Music preview: Post-pandemic summer albums reflect optimistic attitudes
(Illustration by Katelyn Dang/Illustrations director)
This post was updated June 25 at 4:36 p.m.
Upcoming albums aim to be the soundtrack of the summer as the world emerges from pandemic restrictions. Whether they’re known for brooding or for rejoicing, artists across the board are embracing lighthearted themes in stride. It’s the season of sun, and musicians are bringing to light what Bruins have been missing.
Keep reading for the Daily Bruin’s highlights for vibrant summer playlists.
“VICE VERSA” by Rauw Alejandro
Rauw Alejandro is ready to make the world dance again.
After landing his first Billboard Hot 100 single with the Selena Gomez collaboration “Baila Conmigo,” the Puerto Rican singer – also known as Raúl Alejandro Ocasio Ruiz – is back on June 25 with his sophomore album “VICE VERSA.” His debut record “Afrodisíaco” positioned him as a star of reggaeton, a Latin American genre blending elements of reggae and rap, and Ruiz’s buoyant sound continues with lead single “2/Catorce” – a laid-back autotuned ode to unrestrained lust.
However, the upcoming project also features Ruiz experimenting with other genres. “Todo De Ti,” for example, hops on the nu-disco trend that Dua Lipa has popularized: a steady roller rink-ready drum beat, retro arcade-like synths and funk-tinged guitar licks. Through a hazy vocoder, he mumbles, “You make me go crazy,” the lyrical equivalent of a smirk emoji. The result is light and flirtatious, like a spritz of cologne.
With sounds old and new, Rauw Alejandro is set to steal the dance floor and a few hearts.
“Planet Her” by Doja Cat
Doja Cat is out of this world on her own “Planet Her.”
With her handful of TikTok-turned-mainstream hits, Doja Cat’s reach has extended much further than just the social media platform. Almost a year after her breakout track “Say So” made it to No. 1 on the Billboard charts, she dropped her lead single, “Kiss Me More” featuring SZA, an upbeat tune in which both women tell their partner what they want.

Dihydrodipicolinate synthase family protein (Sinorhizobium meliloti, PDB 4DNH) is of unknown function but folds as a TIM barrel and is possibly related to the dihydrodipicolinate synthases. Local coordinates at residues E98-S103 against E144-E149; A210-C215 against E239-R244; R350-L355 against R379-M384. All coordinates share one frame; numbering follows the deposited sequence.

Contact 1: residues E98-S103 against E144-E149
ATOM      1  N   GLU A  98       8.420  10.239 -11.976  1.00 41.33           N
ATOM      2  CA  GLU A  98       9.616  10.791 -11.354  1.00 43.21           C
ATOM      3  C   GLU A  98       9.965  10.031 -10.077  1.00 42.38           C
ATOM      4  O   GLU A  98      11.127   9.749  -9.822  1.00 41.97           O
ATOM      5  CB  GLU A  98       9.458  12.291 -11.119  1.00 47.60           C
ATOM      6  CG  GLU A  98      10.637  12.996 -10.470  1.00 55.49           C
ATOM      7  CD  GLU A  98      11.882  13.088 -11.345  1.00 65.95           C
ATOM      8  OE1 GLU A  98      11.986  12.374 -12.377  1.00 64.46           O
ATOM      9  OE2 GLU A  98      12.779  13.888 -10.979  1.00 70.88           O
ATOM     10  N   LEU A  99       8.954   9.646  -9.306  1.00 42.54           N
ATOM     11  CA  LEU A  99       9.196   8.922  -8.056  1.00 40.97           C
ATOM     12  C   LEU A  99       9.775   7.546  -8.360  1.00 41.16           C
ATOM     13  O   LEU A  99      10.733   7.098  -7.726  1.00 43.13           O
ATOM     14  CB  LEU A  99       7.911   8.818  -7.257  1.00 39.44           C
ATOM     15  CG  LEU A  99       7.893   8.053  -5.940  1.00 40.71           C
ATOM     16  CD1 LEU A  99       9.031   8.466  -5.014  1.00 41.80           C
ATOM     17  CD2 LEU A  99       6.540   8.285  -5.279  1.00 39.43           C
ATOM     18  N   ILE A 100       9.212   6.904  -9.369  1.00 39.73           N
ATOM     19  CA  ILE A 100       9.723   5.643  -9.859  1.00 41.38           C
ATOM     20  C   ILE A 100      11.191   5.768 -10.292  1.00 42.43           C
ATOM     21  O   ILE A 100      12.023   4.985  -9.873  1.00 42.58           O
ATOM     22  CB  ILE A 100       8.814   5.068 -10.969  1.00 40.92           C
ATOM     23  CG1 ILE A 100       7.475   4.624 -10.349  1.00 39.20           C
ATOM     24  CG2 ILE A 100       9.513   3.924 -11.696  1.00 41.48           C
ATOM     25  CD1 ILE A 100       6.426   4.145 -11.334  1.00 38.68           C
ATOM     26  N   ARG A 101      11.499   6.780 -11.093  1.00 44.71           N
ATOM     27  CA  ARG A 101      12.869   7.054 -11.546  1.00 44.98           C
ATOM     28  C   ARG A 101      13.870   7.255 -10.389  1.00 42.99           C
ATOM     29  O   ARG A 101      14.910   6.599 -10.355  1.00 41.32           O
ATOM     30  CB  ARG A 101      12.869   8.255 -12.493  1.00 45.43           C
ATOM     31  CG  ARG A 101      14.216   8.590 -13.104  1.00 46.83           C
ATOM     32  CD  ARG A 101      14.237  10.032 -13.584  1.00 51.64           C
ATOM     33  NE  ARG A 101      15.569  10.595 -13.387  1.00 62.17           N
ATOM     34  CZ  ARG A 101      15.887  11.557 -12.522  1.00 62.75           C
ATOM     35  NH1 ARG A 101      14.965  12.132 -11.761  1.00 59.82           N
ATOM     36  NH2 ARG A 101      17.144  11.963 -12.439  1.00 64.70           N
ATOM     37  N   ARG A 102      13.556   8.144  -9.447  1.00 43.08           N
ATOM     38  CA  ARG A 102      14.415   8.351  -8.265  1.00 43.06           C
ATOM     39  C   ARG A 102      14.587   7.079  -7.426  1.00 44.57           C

In preparation for the June 25 release of her third studio album “Planet Her,” Doja Cat has shared music videos and photos centered around outer space, aliens and astronauts. In doing so, she has created an image of an idyllic feminine planet where women have complete power over both themselves and their livelihoods. With female empowerment at the heart of her tracks, Doja Cat is reclaiming her sexuality and encouraging other women to live their lives as they please.
Listeners will be transported to “Planet Her,” embracing Doja Cat’s intergalactic world.
“Gold-Diggers Sound” by Leon Bridges
Leon Bridges is unearthing his golden sound.
Though his previous album “Good Thing” garnered him a fourth Grammy nomination, Bridges has all eyes on his July 23 record, “Gold-Diggers Sound.” Fueled by soul’s past and R&B’s future, the musician stated the release will convey his confidence and sensuality, as seen in his collaboration with Anderson .Paak on the music video for “Motorbike.” The hazy, romantic scenes from the new album’s lead single show a couple idealistically falling in love – until everything changes with the gifting of a gun, signifying the dark layers beneath his new music.
The most recent of his three released singles, “Why Don’t You Touch Me,” expands upon Bridges’s characteristic authentication of modern R&B sound. The crisp, somber track differs from his debut album’s timeless standout “River” with its new rich production and materialistic lyrics.
Invoking a metallic and lavish style, “Gold-Diggers Sound” promises a glimmering, emotional bite.
“Happier Than Ever” by Billie Eilish
Billie Eilish is “Happier Than Ever” in her musical evolution.
Eilish’s last album, “WHEN WE ALL FALL ASLEEP, WHERE DO WE GO?” led to sold-out tours and seven Grammy wins. The many turbulent songs, almost demonic album art and often spine-chilling music videos all played a part in creating her mysterious and rather dark persona – now brightening with her sophomore album, angelic “Happier Than Ever.”
Though the soulful “Your Power” and upbeat “Lost Cause” do not completely deviate from Eilish’s previous music, they do mark a shift in her style from a darker, rougher tone to a lighter, softer sound. The two singles’ music videos both show a visual change from the bold and graphic videos of her past to more neutral colors and content. However, this change has brought along some controversy, as Eilish’s video for “Lost Cause,” which showcases a group of women at a sleepover, has resulted in accusations of queerbaiting – when sexual tension is created between characters of the same sex without further elaboration in effort to attract queer audiences.
While Eilish is back with “Happier Than Ever,” audiences will be waiting to see if her music and actions can be better than ever.